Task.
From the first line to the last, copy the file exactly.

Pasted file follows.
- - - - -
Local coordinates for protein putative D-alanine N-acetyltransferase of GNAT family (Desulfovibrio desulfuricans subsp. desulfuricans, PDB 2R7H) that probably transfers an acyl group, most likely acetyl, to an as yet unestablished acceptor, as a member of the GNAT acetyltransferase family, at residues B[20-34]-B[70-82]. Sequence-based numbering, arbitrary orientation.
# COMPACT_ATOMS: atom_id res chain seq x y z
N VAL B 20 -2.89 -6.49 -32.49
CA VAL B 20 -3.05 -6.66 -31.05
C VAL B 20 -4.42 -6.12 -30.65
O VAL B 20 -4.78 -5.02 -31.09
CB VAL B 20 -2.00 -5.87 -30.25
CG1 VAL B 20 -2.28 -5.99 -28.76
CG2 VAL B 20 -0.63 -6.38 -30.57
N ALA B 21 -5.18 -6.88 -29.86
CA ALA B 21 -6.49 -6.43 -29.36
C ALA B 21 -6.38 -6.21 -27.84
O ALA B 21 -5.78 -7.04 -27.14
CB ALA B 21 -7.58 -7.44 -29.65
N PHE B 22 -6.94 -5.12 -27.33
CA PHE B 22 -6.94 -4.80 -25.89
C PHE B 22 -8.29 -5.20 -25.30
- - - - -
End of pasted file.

Local coordinates for protein putative D-alanine N-acetyltransferase of GNAT family (Desulfovibrio desulfuricans subsp. desulfuricans, PDB 2R7H) that probably transfers an acyl group, most likely acetyl, to an as yet unestablished acceptor, as a member of the GNAT acetyltransferase family, at residues B[20-34]-B[70-82]. Sequence-based numbering, arbitrary orientation.
# COMPACT_ATOMS: atom_id res chain seq x y z
N VAL B 20 -2.89 -6.49 -32.49
CA VAL B 20 -3.05 -6.66 -31.05
C VAL B 20 -4.42 -6.12 -30.65
O VAL B 20 -4.78 -5.02 -31.09
CB VAL B 20 -2.00 -5.87 -30.25
CG1 VAL B 20 -2.28 -5.99 -28.76
CG2 VAL B 20 -0.63 -6.38 -30.57
N ALA B 21 -5.18 -6.88 -29.86
CA ALA B 21 -6.49 -6.43 -29.36
C ALA B 21 -6.38 -6.21 -27.84
O ALA B 21 -5.78 -7.04 -27.14
CB ALA B 21 -7.58 -7.44 -29.65
N PHE B 22 -6.94 -5.12 -27.33
CA PHE B 22 -6.94 -4.80 -25.89
C PHE B 22 -8.29 -5.20 -25.30